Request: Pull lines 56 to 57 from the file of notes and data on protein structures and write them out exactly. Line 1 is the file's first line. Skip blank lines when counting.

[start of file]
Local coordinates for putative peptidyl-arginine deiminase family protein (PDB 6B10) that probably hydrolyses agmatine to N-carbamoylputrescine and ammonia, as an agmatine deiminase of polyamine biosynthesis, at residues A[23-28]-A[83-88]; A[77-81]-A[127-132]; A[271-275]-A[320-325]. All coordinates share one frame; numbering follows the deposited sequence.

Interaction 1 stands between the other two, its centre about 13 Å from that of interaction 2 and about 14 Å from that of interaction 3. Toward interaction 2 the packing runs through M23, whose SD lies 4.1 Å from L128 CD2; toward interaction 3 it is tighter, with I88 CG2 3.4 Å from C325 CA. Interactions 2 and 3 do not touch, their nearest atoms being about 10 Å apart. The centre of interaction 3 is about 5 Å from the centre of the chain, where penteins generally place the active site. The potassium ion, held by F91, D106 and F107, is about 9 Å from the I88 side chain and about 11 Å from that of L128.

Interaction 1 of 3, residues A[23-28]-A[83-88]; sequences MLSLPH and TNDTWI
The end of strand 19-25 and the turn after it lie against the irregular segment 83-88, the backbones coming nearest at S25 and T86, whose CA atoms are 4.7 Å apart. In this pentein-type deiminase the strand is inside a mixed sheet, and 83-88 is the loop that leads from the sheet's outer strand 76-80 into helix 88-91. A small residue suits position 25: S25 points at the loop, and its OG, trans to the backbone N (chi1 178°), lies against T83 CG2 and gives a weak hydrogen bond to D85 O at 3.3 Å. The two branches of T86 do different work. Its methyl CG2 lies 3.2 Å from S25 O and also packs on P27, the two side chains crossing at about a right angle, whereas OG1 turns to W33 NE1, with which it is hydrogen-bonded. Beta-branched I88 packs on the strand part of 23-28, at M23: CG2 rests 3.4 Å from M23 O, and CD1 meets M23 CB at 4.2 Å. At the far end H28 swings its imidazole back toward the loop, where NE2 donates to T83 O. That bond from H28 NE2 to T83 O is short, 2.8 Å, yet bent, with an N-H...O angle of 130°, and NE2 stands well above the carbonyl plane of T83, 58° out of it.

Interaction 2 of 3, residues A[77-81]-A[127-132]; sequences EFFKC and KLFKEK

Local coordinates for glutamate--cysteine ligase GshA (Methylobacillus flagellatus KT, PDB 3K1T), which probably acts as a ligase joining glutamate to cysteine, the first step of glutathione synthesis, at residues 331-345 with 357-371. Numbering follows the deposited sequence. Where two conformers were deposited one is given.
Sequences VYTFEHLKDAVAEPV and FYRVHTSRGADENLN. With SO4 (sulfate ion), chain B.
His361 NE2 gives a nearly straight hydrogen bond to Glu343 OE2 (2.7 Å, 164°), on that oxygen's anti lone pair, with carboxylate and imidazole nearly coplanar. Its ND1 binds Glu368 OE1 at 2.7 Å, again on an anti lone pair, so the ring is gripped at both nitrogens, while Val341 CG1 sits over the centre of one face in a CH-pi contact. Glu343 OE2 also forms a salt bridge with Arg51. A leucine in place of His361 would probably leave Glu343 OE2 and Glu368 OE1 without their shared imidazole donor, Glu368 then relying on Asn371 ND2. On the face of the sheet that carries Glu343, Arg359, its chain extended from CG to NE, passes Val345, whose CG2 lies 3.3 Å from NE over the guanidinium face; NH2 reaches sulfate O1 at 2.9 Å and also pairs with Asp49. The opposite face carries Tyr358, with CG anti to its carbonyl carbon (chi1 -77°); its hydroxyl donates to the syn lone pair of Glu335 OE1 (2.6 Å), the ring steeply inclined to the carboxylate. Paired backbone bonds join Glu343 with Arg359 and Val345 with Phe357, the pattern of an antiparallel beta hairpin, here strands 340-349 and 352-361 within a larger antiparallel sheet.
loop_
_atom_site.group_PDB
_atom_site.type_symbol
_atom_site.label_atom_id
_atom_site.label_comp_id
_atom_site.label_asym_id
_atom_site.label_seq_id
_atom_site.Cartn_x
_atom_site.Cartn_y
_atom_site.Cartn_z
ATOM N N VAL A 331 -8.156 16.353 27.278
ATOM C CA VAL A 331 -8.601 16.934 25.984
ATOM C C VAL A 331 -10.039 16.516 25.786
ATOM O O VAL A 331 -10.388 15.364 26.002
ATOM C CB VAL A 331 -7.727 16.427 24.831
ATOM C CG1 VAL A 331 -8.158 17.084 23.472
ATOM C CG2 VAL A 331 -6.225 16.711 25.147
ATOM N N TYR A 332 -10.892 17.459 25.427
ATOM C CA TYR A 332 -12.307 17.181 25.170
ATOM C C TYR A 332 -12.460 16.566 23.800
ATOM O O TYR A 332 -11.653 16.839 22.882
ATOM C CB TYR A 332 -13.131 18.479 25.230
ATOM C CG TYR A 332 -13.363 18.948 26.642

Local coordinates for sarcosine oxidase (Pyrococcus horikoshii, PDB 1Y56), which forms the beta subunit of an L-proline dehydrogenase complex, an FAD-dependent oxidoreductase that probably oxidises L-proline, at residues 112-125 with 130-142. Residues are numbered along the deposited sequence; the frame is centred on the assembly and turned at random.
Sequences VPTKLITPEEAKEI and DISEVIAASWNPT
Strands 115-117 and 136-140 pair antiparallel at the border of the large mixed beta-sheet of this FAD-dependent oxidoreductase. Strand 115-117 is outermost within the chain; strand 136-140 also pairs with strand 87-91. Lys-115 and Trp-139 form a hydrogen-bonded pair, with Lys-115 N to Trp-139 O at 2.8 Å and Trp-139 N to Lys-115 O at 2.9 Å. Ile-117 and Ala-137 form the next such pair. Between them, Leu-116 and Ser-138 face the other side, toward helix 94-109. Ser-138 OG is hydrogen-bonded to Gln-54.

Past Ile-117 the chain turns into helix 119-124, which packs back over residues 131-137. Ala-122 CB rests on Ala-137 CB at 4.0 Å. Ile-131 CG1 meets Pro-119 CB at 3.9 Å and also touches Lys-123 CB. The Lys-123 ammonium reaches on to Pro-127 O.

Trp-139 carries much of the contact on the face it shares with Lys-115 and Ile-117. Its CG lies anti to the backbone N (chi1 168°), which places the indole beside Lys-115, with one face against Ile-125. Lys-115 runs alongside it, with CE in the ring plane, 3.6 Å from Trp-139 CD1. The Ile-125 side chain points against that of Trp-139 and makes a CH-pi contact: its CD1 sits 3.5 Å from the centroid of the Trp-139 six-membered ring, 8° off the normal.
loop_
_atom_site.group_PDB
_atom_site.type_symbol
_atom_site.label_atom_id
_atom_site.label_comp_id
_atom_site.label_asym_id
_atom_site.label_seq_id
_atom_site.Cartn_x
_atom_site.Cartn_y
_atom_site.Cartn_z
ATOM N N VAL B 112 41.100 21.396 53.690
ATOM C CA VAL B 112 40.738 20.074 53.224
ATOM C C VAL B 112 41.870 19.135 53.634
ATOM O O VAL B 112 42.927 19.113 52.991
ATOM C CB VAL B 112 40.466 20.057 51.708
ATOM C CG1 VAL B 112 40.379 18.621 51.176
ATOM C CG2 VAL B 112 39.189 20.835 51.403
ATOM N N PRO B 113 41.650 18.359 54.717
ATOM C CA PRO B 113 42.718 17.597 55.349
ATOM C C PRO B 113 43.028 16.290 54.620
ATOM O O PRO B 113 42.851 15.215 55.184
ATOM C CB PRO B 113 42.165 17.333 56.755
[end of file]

ATOM C C PRO B 113 43.028 16.290 54.620
ATOM O O PRO B 113 42.851 15.215 55.184